Wild Betta Pugnax Or Forest Betta Fish Complete Care Guide – Betta pugnax (forest betta) also known as Penang betta fish. They are the wild strain of betta fish which native to Southeast Asia. They usually inhabit small, fast-flowing forest streams of the Malay Peninsula, Sumatra Islands, Riau Islands, and Thailand.
Some other populations of forest betta inhabit forest swamps and associated streams. These environments are generally sheltered from the sunlight because they tend to be located under dense tree branches.
Pugnax comes from Latin that meaning ‘combative.’ Maybe these wild betta uncommon found in the aquarium and only available in some betta hobbyists or some at online stores. The synonyms name of these wild betta is Betta bleekeri Regan, Betta brederi Myers, Macropodus pugnax Cantor, Betta macrophthalma Regan, and the scientific name is Betta pugnax.
Wild Betta Pugnax Or Forest Betta Fish Complete Care Guide
Appearance And Behavior
These wild bettas can grow to reach 2.6 inches (6.7 cm) SL. The head of males betta pugnax is broader than the female. His pelvic fins also are longer than her. The forest bettas usually have green splotches iridescence on their cheeks. Their main body generally brown colored with dark green spangles on above.
The females Penang betta fish commonly display a strong horizontal banded pattern, mostly at spawning time. They frequently have pointed dorsal fins, but the males tend to look like a spear and can be used as sexing distinction.
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The male’s betta pugnax have anal fins more pointed with elongated fin rays at the point. And his tail also comes more to a point than the females. They can live between 2-3 years, and however, in a good setup aquarium, they can live more than it.
Like other wild betta fish types, these species are fairly peaceful with other fish that do not fit in their mouths and not aggressive. A species with an equivalent size body and fairly calm are more prefers by them.
Wild Penang betta can be kept in pairs, alone, group,s or in a community with other species. A single-pair of forest betta can be housed in a minimum of a 10-gallon aquarium, but a 20-gallon tank is more preferable. It will give more space to them for free swimming and make them happy. The groups of betta pugnax or community tanks should be housed in a 40-gallon tank or more large.
Do not forget to use the tank lid to prevent them from jumping out of the tank. Using dark/black substrate is recommended. It can enhance their coloration in the aquarium. They also tend to prefer dim lighting. You can use aquarium filtration with quite swiftly-flowing power because they inhabit quite-strong flowing water in the wild.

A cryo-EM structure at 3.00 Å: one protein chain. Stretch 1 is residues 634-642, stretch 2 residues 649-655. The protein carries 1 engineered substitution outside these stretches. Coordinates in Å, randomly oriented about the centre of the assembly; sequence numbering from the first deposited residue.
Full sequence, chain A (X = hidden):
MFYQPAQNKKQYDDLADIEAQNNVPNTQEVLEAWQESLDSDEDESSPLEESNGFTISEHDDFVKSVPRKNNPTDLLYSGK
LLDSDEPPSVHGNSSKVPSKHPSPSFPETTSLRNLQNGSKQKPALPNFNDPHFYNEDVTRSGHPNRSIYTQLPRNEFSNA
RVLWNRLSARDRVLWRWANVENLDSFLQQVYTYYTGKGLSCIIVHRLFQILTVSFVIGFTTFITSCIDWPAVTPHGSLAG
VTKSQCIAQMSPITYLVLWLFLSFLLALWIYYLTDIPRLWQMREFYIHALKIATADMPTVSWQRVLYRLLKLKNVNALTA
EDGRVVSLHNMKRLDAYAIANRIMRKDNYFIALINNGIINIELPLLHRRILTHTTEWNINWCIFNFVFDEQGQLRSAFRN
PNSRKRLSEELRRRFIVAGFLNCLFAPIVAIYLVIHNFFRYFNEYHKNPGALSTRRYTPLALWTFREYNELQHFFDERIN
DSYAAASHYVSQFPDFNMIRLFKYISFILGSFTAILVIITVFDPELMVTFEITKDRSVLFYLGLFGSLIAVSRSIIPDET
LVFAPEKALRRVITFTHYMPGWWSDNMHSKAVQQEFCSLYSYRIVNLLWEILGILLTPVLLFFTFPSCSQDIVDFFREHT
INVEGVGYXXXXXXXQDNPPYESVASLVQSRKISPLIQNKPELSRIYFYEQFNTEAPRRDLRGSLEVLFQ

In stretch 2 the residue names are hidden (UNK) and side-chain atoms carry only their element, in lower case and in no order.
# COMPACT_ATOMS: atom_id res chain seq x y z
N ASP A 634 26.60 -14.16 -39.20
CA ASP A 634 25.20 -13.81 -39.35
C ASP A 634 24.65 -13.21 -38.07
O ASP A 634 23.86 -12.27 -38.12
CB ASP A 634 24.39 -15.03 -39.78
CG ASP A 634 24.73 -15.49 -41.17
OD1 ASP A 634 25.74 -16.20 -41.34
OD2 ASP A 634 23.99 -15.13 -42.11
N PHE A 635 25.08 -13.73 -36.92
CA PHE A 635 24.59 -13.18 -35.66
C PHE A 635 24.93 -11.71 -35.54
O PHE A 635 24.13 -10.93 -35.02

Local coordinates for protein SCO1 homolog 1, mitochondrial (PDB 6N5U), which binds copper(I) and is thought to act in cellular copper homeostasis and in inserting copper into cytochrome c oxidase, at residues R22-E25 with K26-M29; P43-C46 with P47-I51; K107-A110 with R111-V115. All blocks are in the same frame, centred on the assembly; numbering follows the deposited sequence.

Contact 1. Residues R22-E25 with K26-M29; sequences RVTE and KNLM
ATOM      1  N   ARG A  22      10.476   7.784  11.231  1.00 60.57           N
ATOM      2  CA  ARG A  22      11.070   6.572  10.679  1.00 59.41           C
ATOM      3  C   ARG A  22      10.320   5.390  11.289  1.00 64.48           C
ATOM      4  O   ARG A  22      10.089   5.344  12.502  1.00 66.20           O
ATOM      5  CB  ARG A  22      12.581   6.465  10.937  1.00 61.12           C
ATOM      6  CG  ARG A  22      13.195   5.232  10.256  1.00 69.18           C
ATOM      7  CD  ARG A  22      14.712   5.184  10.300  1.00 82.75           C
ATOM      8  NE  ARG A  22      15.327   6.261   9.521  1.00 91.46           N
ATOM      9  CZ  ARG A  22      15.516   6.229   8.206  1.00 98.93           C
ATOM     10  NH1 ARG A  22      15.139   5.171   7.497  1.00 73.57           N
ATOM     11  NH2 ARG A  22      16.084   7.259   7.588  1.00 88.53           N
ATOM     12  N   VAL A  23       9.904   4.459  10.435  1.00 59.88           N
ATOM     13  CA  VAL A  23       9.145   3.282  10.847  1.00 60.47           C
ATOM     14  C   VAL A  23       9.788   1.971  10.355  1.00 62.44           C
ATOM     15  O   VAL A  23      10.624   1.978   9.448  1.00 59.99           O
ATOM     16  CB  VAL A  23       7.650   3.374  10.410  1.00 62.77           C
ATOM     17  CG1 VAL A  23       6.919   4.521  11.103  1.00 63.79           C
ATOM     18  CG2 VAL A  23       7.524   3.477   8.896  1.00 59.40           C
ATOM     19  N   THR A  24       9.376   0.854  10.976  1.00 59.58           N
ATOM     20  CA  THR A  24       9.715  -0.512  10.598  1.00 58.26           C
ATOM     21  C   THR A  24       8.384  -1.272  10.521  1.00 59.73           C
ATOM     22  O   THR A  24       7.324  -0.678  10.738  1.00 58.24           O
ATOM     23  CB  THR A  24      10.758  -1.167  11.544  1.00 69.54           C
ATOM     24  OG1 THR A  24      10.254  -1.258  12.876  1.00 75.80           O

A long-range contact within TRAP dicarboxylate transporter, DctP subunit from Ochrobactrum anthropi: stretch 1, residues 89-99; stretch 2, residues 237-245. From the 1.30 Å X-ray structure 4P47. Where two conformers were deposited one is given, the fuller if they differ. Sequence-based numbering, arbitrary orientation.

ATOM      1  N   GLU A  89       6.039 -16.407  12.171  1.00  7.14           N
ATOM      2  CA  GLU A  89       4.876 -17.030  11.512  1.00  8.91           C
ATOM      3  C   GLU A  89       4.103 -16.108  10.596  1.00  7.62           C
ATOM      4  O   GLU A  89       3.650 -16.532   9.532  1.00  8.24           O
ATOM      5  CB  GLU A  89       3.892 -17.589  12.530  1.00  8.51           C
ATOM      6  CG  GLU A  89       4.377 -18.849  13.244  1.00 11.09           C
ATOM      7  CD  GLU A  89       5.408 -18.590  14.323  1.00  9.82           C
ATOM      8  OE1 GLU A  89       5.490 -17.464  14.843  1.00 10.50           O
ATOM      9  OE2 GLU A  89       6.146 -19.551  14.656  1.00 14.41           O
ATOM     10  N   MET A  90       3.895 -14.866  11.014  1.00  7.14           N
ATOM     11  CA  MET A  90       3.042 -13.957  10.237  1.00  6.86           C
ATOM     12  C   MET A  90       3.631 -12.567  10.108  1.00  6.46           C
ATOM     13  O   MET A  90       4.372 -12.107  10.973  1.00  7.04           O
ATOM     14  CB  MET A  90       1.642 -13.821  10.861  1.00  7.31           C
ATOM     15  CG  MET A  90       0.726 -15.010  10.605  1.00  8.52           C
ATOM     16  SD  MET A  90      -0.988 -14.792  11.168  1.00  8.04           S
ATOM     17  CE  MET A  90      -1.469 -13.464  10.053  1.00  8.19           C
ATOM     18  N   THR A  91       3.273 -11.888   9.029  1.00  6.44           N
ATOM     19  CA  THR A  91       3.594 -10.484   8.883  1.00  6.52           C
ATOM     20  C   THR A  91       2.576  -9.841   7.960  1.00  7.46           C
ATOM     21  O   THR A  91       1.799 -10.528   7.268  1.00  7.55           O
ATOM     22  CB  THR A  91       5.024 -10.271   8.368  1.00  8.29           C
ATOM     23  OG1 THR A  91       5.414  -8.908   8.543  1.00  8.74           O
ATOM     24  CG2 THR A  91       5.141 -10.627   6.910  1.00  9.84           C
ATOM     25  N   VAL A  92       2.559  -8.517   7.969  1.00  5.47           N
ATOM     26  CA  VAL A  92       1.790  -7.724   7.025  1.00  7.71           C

Add some driftwood, rocks, or caves to offer them hiding places. Planting aquarium plants that can survive in their environments such as Anubias, cryptocoryne, or echinodorus. Adding some floating aquatic plants like Azola cristata or Salvinia natans will shade them from the light, and it’s more preferable.
The tank should have temperatures between 22 – 28°C, pH between 4.0 – 7.5, and hardness between 18 – 179 ppm. In the wild, they live the clear or black water habitat to set your tank you want. If you set blackwater, you can add dried cattapa leaves to enhance water-coloration. Besides, the cattapa leaves offer other more beneficial to your bettas.
The good tank mates for them are a species that can survive in their environments. The hardy fish species such as tetra species, honey gourami, platies, mollies, sparkling gourami, otocinlus, or dwarf gouramis can be the right choice for betta pugnax friends in the aquarium.
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While adding their family “betta splendens” is not recommended because it’s more aggressive and can intimidate them. Don’t keep larger fish species with them, and it will look like your lovely betta as a snack.
In the natural habitat, they tend to eat small invertebrates. They also hunt mosquito larvae and can control their growth level. However, you can also feed them with dried food such as betta fish pellets or flakes instantly. But, to enhance their coloration and healthy, you should give them live food like daphnia, bloodworm, or artemia frequently.
They have evolved to mouthbrooder, not the same as common betta species because they inhabit fast-flowing water in the wild. You should keep a pair of betta pugnax in the breeding aquarium. The temperature should be raised to 82 degrees Fahrenheit. Both of them should be fed with live food (including mosquito larvae) before breeding.
When they are in spawn, the male will wrap the female, and at the same time, she will lay their eggs, and he will fertilize the eggs. After that, the male will collect the eggs and save them in his mouth. This process will be repeated many times until the female spent all of her eggs.
Once the matting is complete, you can remove the female from the tank. The Male will keep and caring the eggs in his mouth between 9-16 days until they hatched. Sometimes, the male may release the eggs prematurely, even swallow them if they are stressed or inexperienced. Once the incubation process is completed, the male will begin to release the small free-swimming fry.